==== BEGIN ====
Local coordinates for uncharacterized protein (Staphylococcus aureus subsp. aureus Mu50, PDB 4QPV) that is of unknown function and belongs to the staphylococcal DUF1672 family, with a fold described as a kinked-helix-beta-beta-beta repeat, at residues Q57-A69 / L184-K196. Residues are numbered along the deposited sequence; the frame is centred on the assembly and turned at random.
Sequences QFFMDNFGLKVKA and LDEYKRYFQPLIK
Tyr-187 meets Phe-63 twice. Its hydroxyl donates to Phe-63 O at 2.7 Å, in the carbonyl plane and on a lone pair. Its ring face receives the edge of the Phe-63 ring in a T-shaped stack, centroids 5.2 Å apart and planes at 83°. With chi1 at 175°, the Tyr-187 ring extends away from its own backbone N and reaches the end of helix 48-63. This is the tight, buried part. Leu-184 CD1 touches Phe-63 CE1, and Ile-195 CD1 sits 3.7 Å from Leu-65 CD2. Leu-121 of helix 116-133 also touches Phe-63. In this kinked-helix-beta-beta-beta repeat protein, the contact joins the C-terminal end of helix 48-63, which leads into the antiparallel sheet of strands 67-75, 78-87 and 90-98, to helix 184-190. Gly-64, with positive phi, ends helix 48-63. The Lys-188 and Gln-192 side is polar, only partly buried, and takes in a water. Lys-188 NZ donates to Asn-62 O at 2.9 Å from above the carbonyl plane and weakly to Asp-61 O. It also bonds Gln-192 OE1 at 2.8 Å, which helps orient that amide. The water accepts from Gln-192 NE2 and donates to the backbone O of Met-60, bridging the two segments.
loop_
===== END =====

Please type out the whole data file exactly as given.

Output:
Local coordinates for uncharacterized protein (Staphylococcus aureus subsp. aureus Mu50, PDB 4QPV) that is of unknown function and belongs to the staphylococcal DUF1672 family, with a fold described as a kinked-helix-beta-beta-beta repeat, at residues Q57-A69 / L184-K196. Residues are numbered along the deposited sequence; the frame is centred on the assembly and turned at random.
Sequences QFFMDNFGLKVKA and LDEYKRYFQPLIK
Tyr-187 meets Phe-63 twice. Its hydroxyl donates to Phe-63 O at 2.7 Å, in the carbonyl plane and on a lone pair. Its ring face receives the edge of the Phe-63 ring in a T-shaped stack, centroids 5.2 Å apart and planes at 83°. With chi1 at 175°, the Tyr-187 ring extends away from its own backbone N and reaches the end of helix 48-63. This is the tight, buried part. Leu-184 CD1 touches Phe-63 CE1, and Ile-195 CD1 sits 3.7 Å from Leu-65 CD2. Leu-121 of helix 116-133 also touches Phe-63. In this kinked-helix-beta-beta-beta repeat protein, the contact joins the C-terminal end of helix 48-63, which leads into the antiparallel sheet of strands 67-75, 78-87 and 90-98, to helix 184-190. Gly-64, with positive phi, ends helix 48-63. The Lys-188 and Gln-192 side is polar, only partly buried, and takes in a water. Lys-188 NZ donates to Asn-62 O at 2.9 Å from above the carbonyl plane and weakly to Asp-61 O. It also bonds Gln-192 OE1 at 2.8 Å, which helps orient that amide. The water accepts from Gln-192 NE2 and donates to the backbone O of Met-60, bridging the two segments.
loop_